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Politically I was mostly conservative, although I thought a few specific social programs were OK. Went through a fair number of religions, in an honest attempt to find truth, and not knowing any other way to go about it. Never found what I was looking for, hence the "going through a fair number of religions." ;) Found Objectivism, and never looked back.

(The last religion I tried was Quakerism, but I gave that up when I found out that new converts had to do hard time in the oatmeal mines. :D :D)

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The political options should include libertarian. I would have (I have) described myself as such.

Hi Joss! I hope you put "neither"? There are other options of course, but I wanted to just keep it simple to the conventional cases. [although for pre-Objectivists, perhaps Libertarian is much more common.]

Quakerism, but I gave that up when I found out that new converts had to do hard time in the oatmeal mines. ;):D)

:D

Regarding former religionists, I have only spoken about it with one person, whose honesty was what saved him. After reading Atlas, the first realization was "atheism is true."

This is a fun poll, I hope we get more replies.

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I think it would be enlightening to split out the poll by age. I suspect those Objectivists who are now over forty were mostly former liberals and those under forty are former conservatives. (This doesn't apply for Europeans like Maarten because there are few conservatives in Europe to begin with.)

So, among the American Objectivists here, are the ANY exceptions to my over/under forty observation?

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I think it would be enlightening to split out the poll by age. I suspect those Objectivists who are now over forty were mostly former liberals and those under forty are former conservatives. (This doesn't apply for Europeans like Maarten because there are few conservatives in Europe to begin with.)

So, among the American Objectivists here, are the ANY exceptions to my over/under forty observation?

Betsy, I'm 59. Before becoming an Objectivist I was, if anything, independent. The conservatives did not interest me and the liberals turned me off.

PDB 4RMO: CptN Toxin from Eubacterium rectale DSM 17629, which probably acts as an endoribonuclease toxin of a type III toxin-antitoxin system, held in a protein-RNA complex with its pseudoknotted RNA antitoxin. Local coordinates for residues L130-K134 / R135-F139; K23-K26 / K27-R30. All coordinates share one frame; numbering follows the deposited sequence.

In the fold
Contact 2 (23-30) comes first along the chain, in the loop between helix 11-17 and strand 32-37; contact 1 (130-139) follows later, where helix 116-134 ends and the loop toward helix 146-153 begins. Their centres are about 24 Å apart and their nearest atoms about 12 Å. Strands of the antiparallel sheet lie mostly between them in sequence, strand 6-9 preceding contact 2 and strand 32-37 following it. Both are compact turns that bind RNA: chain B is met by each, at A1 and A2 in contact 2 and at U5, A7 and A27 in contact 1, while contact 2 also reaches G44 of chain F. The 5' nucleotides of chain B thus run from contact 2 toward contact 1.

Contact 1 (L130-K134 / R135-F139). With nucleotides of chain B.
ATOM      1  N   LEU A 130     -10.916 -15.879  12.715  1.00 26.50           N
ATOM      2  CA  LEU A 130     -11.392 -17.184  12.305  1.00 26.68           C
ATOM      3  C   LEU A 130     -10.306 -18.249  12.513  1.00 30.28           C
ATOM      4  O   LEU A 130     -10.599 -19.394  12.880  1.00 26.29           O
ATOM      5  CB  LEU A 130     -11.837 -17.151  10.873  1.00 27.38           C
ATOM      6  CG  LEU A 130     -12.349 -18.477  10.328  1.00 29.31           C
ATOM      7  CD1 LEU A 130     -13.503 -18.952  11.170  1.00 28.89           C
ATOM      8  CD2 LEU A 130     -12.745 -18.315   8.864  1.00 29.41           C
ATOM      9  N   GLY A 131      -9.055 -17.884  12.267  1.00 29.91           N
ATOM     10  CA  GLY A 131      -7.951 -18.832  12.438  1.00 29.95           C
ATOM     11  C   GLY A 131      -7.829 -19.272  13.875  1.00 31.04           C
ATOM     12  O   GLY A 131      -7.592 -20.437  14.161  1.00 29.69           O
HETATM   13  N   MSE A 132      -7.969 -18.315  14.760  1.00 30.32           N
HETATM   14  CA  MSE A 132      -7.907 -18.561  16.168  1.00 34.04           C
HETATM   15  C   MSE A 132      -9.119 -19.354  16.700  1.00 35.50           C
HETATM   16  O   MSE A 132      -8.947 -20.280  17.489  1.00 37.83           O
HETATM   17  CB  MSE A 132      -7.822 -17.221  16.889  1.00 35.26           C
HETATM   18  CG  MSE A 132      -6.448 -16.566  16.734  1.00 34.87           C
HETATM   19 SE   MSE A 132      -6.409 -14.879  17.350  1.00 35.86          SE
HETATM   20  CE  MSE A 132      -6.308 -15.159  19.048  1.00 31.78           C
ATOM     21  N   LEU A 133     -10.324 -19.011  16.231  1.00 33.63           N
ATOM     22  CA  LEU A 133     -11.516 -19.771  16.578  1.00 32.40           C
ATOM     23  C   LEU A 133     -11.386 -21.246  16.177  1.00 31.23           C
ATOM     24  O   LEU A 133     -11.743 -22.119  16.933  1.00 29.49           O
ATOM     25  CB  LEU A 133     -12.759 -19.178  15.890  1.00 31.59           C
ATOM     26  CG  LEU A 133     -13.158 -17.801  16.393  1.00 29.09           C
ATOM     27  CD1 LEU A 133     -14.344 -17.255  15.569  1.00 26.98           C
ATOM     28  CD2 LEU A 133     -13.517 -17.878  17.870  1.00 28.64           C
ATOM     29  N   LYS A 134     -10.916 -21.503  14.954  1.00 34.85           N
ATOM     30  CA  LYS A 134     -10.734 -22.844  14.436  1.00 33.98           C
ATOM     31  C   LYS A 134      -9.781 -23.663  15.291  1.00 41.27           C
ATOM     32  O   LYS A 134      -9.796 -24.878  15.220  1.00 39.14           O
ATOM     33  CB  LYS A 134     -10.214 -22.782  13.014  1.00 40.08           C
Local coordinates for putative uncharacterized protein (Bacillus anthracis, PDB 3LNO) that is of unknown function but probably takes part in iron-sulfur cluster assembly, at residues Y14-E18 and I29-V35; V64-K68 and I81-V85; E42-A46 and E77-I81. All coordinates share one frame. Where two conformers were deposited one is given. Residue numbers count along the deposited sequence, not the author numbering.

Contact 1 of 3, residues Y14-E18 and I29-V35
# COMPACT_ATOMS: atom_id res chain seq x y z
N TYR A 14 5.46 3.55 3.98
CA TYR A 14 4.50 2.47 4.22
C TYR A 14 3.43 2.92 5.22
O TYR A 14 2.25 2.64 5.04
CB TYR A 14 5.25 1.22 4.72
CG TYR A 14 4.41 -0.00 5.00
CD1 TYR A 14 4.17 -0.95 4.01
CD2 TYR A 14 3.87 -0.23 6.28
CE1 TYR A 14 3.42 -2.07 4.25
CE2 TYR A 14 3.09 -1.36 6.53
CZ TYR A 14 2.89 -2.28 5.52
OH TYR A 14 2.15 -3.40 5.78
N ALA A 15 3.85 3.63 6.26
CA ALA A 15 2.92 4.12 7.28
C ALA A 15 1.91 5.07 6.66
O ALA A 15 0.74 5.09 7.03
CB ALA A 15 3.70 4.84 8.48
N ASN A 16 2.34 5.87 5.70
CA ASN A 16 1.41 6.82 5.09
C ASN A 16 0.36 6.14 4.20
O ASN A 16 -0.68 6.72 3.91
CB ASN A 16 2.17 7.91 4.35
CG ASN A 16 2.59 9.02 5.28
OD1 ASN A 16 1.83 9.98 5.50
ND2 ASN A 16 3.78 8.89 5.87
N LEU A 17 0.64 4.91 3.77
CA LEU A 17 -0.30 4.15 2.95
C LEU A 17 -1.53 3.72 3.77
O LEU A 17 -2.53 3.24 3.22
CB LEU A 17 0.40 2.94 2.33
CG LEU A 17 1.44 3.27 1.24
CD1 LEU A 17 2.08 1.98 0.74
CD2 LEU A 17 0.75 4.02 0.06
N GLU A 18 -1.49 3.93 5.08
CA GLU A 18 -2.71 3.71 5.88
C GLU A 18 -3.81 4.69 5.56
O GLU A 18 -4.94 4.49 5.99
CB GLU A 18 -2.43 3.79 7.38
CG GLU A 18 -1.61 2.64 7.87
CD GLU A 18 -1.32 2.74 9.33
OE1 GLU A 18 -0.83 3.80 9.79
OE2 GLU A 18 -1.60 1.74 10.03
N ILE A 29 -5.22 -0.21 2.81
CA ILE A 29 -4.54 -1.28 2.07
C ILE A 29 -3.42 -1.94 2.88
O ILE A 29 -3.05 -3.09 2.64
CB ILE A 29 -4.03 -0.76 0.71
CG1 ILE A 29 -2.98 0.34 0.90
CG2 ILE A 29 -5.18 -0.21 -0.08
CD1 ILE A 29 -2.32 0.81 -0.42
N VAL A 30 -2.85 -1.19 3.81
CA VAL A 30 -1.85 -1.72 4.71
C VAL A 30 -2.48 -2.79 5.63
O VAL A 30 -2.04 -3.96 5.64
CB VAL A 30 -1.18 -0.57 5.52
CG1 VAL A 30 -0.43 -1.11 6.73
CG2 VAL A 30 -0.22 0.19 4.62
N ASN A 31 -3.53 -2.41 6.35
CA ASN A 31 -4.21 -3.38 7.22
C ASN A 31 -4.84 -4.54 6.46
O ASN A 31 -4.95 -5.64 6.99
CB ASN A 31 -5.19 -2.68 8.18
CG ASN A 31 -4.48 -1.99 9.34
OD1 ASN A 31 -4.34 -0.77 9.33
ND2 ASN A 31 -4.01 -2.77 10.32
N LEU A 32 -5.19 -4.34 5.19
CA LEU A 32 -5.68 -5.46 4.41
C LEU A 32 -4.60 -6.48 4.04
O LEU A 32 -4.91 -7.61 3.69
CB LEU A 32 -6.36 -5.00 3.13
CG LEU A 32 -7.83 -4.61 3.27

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I think it would be enlightening to split out the poll by age. I suspect those Objectivists who are now over forty were mostly former liberals and those under forty are former conservatives. (This doesn't apply for Europeans like Maarten because there are few conservatives in Europe to begin with.)

So, among the American Objectivists here, are the ANY exceptions to my over/under forty observation?

Well, yes. I am. I'm well over 40, but before I read Ayn Rand (which I did at the age of 19) I'd have described myself as very conservative. But, I was a secular conservative, not a religious one, because I was also an atheist.

Growing up in the 1960's, I was absolutely disgusted with the New Left, which was hard to ignore at the time. I could see that these people hated America, used arguments that didn't make sense and were very willing to sacrifice productive people for the sake of losers. But at the same time, my family was conservative (not religious) so I had access to lots of conservative writings. From this, and my own thinking and observations, I developed a deep love for capitalism. It seemed so right and just to me.

However, I became more and more aware that many conservatives took religion seriously. This confused me, because since the age of 5 or 6 I've been an atheist - I put believing in God in the same category as believing in the tooth fairy. Also, so many conservatives seemed to be anti-sex (being horrified if people had sex without being married, for instance) and I did not agree with this.